Jake Dusenbury and Brendan Marecic The whooping crane
Common Name- • The common name of our species is the “Whooping Crane.”
Scientific name • The scientific name of our species is “Grus Americana.”
The Whooping Crane resides in: • Stafford County, Bart County, Rice County and Reno County.
Description- • Adult Whooping Cranes have white wings with black tips. • They have a wingspan of up to 7 feet. • They have long legs that extend past their tails during flight. • Their flocks consist of 2-7 birds.
Estimated Population- • They are still getting the estimated population for the whooping crane in 2011, but the estimated population was 535 whooping cranes in 2010.
Habitat- • They migrate between Texas and Canada. • They live in the grasslands of the Midwest, Texas marshes and they live in Canadian wetlands. • They breed in freshwater marshes and prairies. • They use grain fields, shallow lakes and lagoons as places to migrate to. • They nest in the ground.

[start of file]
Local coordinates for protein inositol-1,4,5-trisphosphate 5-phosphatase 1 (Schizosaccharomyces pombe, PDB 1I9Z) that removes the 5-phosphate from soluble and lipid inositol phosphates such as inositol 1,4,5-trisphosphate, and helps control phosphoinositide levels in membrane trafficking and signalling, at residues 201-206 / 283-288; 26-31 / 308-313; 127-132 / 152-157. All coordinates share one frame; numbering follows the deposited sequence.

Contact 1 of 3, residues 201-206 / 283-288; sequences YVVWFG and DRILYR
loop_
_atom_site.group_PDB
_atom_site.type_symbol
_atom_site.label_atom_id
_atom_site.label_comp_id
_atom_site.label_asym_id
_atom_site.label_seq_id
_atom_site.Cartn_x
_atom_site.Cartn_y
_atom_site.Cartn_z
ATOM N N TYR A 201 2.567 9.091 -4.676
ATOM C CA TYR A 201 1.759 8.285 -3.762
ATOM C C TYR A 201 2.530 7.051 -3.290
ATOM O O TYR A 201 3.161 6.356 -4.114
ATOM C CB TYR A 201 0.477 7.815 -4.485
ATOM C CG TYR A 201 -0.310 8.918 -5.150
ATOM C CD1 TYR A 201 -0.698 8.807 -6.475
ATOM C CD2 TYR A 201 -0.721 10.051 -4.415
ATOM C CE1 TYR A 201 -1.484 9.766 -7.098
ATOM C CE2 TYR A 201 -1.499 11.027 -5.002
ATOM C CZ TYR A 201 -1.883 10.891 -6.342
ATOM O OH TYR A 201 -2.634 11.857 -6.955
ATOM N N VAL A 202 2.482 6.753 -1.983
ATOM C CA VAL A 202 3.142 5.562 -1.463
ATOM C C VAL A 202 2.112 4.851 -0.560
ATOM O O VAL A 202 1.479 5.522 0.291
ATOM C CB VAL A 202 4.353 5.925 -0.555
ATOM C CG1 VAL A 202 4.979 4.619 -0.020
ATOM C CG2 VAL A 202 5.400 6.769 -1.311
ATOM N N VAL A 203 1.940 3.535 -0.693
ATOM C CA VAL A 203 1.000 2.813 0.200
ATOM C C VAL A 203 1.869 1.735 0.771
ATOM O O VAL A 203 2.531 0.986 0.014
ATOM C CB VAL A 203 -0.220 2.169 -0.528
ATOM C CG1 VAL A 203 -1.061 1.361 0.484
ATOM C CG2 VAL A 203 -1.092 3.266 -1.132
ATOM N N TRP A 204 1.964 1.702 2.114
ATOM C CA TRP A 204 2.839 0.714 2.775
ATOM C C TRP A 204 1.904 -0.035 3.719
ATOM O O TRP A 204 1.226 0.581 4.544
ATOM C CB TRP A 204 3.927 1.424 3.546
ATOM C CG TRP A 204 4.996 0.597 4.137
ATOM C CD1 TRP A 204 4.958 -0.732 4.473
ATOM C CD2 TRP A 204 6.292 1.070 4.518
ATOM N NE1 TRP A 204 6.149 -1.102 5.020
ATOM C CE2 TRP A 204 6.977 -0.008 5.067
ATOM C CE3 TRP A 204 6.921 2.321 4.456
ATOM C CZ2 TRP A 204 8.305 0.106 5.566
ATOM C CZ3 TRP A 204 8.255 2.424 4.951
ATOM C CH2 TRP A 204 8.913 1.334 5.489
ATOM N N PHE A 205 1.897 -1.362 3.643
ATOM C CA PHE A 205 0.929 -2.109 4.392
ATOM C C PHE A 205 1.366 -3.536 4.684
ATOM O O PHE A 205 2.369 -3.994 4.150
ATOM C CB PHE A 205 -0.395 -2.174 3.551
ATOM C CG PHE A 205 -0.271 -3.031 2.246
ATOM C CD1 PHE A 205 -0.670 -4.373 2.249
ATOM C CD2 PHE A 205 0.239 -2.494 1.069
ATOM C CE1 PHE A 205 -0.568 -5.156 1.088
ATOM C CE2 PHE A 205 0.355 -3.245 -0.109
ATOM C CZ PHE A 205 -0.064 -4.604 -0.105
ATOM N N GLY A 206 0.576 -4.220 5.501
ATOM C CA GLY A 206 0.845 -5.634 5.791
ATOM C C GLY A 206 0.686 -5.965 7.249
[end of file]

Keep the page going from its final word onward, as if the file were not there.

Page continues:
Food Web Standing- • The whooping crane is a type 2 consumer. • The whooping crane eats mollusks, crustaceans, berries, small reptiles and aquatic plants. • The whooping crane gets eaten by foxes, black bears, bald eagles, common ravens, golden eagles, wolverines, bob cats and grey wolves.
Why It’s On the Endangered List- • The whooping crane was put on the endangered list in 1967 due to urbanization. Their habitats were destroyed to make way for human civilization.
Biotic Potential- • The lifespan of the whooping crane is 22-24 years in the wild. • They have 1-3 eggs each time the breed.
Recovery Plan- • The recovery plan is to protect them by building habitats and winter habitats that enhance their ability to breed so that they can reach ecological and genetic stability.